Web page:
If you wanted to explain this evolution, how would you do so?

 

Historically, information science or informatics is related closely to library science where you basically figure out how to catalogue and store information. In clinical informatics it’s been most about how to structure and store medical data. More recently, it has been about getting results and information from unstructured data as well as making sure that the signal you’re getting from the data isreal and trustworthy, because if you lump enough data together you’re bound to get some kind of signal. It’s actually pretty similar to big data, basically the interface of big data.

 

When and why do people use words like Informatics, data scientists, big data?

 

One way to describe it is that previously you could fit an entire data set on your laptop and analyze it directly. Over time, people started doing this analysis parallely, in parallel compute clusters specifically built for analyzing data. Now, if you say that you have so much data that it is impossible to compute it directly because it’s so slow, you need to have new technologies like Spark and Hadoop which help you analyze this data faster. Statisticians nowadays can actually now do real statistics because the data is larger. I don’t hear the word informatics as much as I used to, but rather hear data scientist a lot more. It’s important to remember that data scientists doing work in a corporate setting versus academic setting might be using similar tools but they may have different resources and solving different problems. But the overall nature of the job will be similar.

 

What do you think are the applications of this field?

 

It’s grown a lot in the last 5 -­ 10 years. From a computational biology standpoint it can vary from impact on cancer research to automating standard quality analysis for different data types. Also, my father is a professor in finance, and he’s asked me to run models for him in R because he didn’t know how to do it himself. There are a number of different softwares people use like Stata and so on, and if you have a more programming background you use R or Python and so on. From Biology to Finance to even Social Network analysis -­ every single social network today now has some of the largest groups of informatics folks there. It’s very good for their business because if there is a company whose product is the social network, they need to be able to know what people are clicking on. Basically any field which deals with massive amounts of data would have someone from this background.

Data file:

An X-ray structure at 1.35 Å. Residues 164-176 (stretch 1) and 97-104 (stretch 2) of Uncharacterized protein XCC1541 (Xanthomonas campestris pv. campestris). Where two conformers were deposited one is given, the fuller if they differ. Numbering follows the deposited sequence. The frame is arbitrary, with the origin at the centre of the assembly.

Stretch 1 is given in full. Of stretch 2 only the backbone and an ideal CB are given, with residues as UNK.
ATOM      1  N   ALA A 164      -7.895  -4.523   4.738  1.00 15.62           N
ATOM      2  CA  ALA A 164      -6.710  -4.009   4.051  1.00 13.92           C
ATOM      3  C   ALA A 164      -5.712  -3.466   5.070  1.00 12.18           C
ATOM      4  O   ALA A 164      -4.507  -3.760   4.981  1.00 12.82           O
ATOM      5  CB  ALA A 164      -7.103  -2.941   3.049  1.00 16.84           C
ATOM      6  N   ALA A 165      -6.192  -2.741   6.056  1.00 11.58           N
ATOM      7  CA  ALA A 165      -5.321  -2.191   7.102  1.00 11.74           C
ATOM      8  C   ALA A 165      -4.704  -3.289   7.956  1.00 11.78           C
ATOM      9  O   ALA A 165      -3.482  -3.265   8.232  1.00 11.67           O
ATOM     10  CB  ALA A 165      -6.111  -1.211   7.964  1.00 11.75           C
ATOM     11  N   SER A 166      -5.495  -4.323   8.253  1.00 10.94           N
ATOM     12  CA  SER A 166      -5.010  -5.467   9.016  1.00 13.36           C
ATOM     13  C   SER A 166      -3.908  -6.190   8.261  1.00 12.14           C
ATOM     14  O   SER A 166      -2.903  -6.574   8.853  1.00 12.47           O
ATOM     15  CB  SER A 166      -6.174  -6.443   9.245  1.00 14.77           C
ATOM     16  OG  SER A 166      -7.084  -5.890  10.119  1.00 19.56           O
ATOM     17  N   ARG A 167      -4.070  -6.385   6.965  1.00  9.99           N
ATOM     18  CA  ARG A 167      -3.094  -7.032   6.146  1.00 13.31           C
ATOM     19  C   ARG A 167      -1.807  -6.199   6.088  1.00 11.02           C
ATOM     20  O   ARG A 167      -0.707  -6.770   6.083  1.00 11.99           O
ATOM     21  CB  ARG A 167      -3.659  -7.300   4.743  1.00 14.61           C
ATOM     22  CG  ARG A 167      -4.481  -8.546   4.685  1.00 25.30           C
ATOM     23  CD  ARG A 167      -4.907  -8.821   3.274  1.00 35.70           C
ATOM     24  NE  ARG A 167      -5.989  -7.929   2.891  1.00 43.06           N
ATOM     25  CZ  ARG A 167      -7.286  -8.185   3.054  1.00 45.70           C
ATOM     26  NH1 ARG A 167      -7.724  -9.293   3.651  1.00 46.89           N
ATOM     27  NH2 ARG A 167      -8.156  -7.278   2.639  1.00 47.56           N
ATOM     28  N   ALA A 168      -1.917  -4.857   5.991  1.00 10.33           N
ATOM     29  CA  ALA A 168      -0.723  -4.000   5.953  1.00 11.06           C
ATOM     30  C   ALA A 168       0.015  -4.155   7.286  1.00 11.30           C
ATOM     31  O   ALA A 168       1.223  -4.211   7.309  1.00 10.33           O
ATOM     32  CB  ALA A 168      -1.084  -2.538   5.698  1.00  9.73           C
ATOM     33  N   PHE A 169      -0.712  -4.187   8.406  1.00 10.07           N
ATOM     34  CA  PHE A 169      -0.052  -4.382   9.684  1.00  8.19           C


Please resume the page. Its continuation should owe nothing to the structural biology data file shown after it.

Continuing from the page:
Going back to the three tenets of storage, processing and analysis, can you talk a little more about processing and analysis?

 

Let’s take the field of Genome sequencing. The data generated per patient is quite large. Once that data is stored, there are a number of pre-­processing steps which need to be completed to get to the point where you can even get to the point where the data can be analyzed. Files might be 20X times the size which it needs to be before you can even start analyzing it. For the fields of genomics, there’s a lot data cleanup which is required. So this is generally the intermediate step which is involved before you can start the analysis and apply tools like machine learning and so on.

 

To listen to the full discussion, check out the podcast below:

Correction: Tiffany later corrected the 70% data growth statistic, it’s 30% annually. Here’s the infographic:

 

 

Tiffany was generous enough to share a number of resources for interested folks to check out! Here you go:

 

Where can people practice coding or solving problems related to Informatics online/learn?

 

 

Insight Accelerators:

 

Other links:

 

 

Companies that make solutions for Big Data besides the usual “Facebook, Google, etc” — http://bigdataanalyticsnews.com/10-hadoop-hardware-leaders/

 

 

This infographic is a little outdated but could be useful:

 

 

Tiffany also gave an interview recently which covers some of her work along with more of her research

 

http://eln.slas.org/story/1/215-identifying-cancer-cell-subsets-and-therapeutic-responses-with-high-content-single-cell-screening

 

Thank you for listening and we hope you found this episode useful. If you have any questions for Tiffany or for Team Learn Educate Discover, email us at learneducatediscover@gmail.com. We will reply!! :)

 

Team LED